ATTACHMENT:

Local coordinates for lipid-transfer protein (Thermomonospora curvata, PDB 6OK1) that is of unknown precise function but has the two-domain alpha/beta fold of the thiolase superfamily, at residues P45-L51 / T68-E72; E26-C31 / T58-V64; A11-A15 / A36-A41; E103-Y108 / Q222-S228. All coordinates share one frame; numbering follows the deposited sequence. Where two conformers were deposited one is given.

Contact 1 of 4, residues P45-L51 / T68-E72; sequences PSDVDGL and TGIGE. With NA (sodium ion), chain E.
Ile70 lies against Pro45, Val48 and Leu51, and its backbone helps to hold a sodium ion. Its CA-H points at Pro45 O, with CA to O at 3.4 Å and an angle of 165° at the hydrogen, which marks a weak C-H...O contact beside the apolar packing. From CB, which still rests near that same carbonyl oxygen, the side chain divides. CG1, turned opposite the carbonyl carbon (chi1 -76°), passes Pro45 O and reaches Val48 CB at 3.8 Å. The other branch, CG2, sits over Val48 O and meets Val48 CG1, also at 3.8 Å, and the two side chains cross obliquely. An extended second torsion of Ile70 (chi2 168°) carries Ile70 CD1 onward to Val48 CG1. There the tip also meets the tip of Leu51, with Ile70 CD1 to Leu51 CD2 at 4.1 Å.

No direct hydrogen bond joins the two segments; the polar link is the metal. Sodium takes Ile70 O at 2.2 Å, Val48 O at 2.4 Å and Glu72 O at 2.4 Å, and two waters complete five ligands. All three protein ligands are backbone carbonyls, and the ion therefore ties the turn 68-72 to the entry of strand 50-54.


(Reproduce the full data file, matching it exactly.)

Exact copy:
Local coordinates for lipid-transfer protein (Thermomonospora curvata, PDB 6OK1) that is of unknown precise function but has the two-domain alpha/beta fold of the thiolase superfamily, at residues P45-L51 / T68-E72; E26-C31 / T58-V64; A11-A15 / A36-A41; E103-Y108 / Q222-S228. All coordinates share one frame; numbering follows the deposited sequence. Where two conformers were deposited one is given.

Contact 1 of 4, residues P45-L51 / T68-E72; sequences PSDVDGL and TGIGE. With NA (sodium ion), chain E.
Ile70 lies against Pro45, Val48 and Leu51, and its backbone helps to hold a sodium ion. Its CA-H points at Pro45 O, with CA to O at 3.4 Å and an angle of 165° at the hydrogen, which marks a weak C-H...O contact beside the apolar packing. From CB, which still rests near that same carbonyl oxygen, the side chain divides. CG1, turned opposite the carbonyl carbon (chi1 -76°), passes Pro45 O and reaches Val48 CB at 3.8 Å. The other branch, CG2, sits over Val48 O and meets Val48 CG1, also at 3.8 Å, and the two side chains cross obliquely. An extended second torsion of Ile70 (chi2 168°) carries Ile70 CD1 onward to Val48 CG1. There the tip also meets the tip of Leu51, with Ile70 CD1 to Leu51 CD2 at 4.1 Å.

No direct hydrogen bond joins the two segments; the polar link is the metal. Sodium takes Ile70 O at 2.2 Å, Val48 O at 2.4 Å and Glu72 O at 2.4 Å, and two waters complete five ligands. All three protein ligands are backbone carbonyls, and the ion therefore ties the turn 68-72 to the entry of strand 50-54.